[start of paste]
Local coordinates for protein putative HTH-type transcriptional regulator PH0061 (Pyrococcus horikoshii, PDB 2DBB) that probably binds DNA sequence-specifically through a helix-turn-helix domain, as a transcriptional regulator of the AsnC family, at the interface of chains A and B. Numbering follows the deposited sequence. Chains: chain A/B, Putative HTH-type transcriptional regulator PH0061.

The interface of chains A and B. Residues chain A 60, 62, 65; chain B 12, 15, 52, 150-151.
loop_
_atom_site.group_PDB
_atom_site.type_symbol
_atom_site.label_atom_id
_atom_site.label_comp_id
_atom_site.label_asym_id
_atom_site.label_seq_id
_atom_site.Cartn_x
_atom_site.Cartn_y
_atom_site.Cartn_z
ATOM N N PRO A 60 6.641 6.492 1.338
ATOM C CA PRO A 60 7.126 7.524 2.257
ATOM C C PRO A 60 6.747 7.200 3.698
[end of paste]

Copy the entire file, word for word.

Local coordinates for protein putative HTH-type transcriptional regulator PH0061 (Pyrococcus horikoshii, PDB 2DBB) that probably binds DNA sequence-specifically through a helix-turn-helix domain, as a transcriptional regulator of the AsnC family, at the interface of chains A and B. Numbering follows the deposited sequence. Chains: chain A/B, Putative HTH-type transcriptional regulator PH0061.

The interface of chains A and B. Residues chain A 60, 62, 65; chain B 12, 15, 52, 150-151.
loop_
_atom_site.group_PDB
_atom_site.type_symbol
_atom_site.label_atom_id
_atom_site.label_comp_id
_atom_site.label_asym_id
_atom_site.label_seq_id
_atom_site.Cartn_x
_atom_site.Cartn_y
_atom_site.Cartn_z
ATOM N N PRO A 60 6.641 6.492 1.338
ATOM C CA PRO A 60 7.126 7.524 2.257
ATOM C C PRO A 60 6.747 7.200 3.698